When Steady Eddie first brought the possibility of visiting the Joel Chandler Harris home to my attention, all I had was a vague memory/assumption that Joel Chandler Harris is actually a little politically incorrect.  Uncle Remus, Black dialect, a white author writing stories told by slaves–you know.  My only recollection of an Uncle Remus tale is of having a book-and-record set of “Brer Rabbit and the Tar Baby” when I was a child.  I found an audiobook of More Tales of Uncle Remus at the library, so I naturally added it to our book basket for the trip.  We made it through one of the stories before Louise fell asleep, and I insisted that we listen to four of them before I gave in and let Lulu go back to Josefina.  Even Julius Lester’s superb narration couldn’t capture her attention, most likely because of the heavy dialect.  Steady Eddie and I, though, found it quite entertaining.  (I mainly persevered in our listening because children who have read five of the Uncle Remus tales earn a free t-shirt, so I thought we might as well get in on the act.  Obviously, though, we’ll need to save this little treat  for our next visit.)

First, the storytelling.  It was superb.  We were a little late, but the docent let us into the storytelling room and we joined some half dozen other guests and sat under the spell of Curtis Richardson.  Mr. Richardson was funny and animated and worked hard to get the audience (especially the younger members) involved in the stories.  He emphasized the fact that each storyteller makes the Uncle Remus tales his or her own, so even though we might hear others of the storytellers tell the same story, it wouldn’t really be the same story.  That’s good storytelling.  My favorite was his prequel to “The Three Little Pigs.”  Oh, that and watching Lulu’s face while she watched him.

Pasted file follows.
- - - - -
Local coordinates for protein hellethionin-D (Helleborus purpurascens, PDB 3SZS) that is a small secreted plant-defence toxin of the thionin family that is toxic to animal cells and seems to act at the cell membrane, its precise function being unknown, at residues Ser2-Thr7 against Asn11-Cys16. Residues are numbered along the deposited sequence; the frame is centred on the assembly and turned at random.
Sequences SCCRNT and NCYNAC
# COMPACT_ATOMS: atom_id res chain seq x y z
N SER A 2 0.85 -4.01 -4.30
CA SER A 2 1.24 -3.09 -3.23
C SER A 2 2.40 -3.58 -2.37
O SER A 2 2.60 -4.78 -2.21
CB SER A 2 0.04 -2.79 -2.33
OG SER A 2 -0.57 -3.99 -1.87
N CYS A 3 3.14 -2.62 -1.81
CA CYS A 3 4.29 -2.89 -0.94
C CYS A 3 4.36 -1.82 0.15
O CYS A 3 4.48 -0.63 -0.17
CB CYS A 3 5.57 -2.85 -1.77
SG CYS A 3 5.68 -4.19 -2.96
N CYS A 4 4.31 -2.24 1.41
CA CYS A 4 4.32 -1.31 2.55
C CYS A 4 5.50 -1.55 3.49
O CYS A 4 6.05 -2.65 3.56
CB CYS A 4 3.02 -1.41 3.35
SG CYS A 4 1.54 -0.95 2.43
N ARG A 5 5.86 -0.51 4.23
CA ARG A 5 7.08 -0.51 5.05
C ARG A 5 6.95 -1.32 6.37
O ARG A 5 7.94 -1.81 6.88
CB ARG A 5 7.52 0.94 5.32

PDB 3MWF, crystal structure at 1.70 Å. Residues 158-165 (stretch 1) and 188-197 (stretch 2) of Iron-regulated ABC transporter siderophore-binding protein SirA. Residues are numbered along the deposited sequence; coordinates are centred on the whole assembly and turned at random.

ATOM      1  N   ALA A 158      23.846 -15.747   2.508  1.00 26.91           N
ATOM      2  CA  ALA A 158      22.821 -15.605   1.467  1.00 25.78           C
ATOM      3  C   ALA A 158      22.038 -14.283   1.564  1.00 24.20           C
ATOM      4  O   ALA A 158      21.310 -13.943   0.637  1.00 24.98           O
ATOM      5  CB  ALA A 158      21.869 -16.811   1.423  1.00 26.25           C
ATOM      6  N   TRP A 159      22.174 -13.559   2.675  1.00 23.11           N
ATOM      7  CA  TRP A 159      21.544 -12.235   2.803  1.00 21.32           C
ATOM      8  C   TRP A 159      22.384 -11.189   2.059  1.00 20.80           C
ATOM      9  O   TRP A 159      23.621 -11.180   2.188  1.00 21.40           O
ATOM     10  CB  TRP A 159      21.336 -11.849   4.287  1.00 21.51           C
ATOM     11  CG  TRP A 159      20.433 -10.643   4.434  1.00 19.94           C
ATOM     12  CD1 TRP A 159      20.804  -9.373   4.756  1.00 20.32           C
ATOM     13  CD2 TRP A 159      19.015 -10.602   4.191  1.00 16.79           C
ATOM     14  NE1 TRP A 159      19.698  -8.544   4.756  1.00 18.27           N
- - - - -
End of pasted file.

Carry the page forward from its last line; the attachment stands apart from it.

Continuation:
Our tour began with some background information on Joel Chandler Harris, presented by our docent, Nannie Thompson.  I’ve been to a lot of museums and enjoyed a lot of historical presentations, but Ms. Thompson everything a docent should be:  knowledgeable, friendly, and obviously passionate about her subject. She painted a very different picture of Joel Chandler Harris:  that of a poor white boy, raised by a single mother, who spent much of his time playing with the children of slaves in their homes on the plantation.  Even after he moved to Atlanta and made it big as the editor of the Atlanta Journal Constitution, he was still a very retiring man whom famous figures sought out, but who himself never wanted to be in the spotlight. 

The house itself was amazing, especially considering the fact that Joel Chandler Harris remodeled it from a single-story dwelling to the Victorian showplace you see above while his wife and children were gone north to visit her family.  She came home to an entirely different home.  Wow!  Many of the original furnishings are still in the home, including the rocking chair Harris sat in to do his writing.  (Imagine that!) Ms. Thompson gave such a excellent, detailed tour that I felt like I knew the man and his family when I left.

I could go on and on, but I won’t.  As is true in many museums, photography was forbidden in most of the rooms, so I have few pictures to share.  (My dear husband took the ones I do have, even braving a VERY cold day to stand out front of the house and get the shot you see above.)  The best part, though, was hands down the great tour we received.  I could’ve listened to Ms. Thompson all day.  Knowing the controversy which surrounds the author, I was especially interested to hear Ms. Thompson’s tale of how she came to work there.  I won’t share it here, but be sure to ask her about it if you ever visit the Wren’s Nest.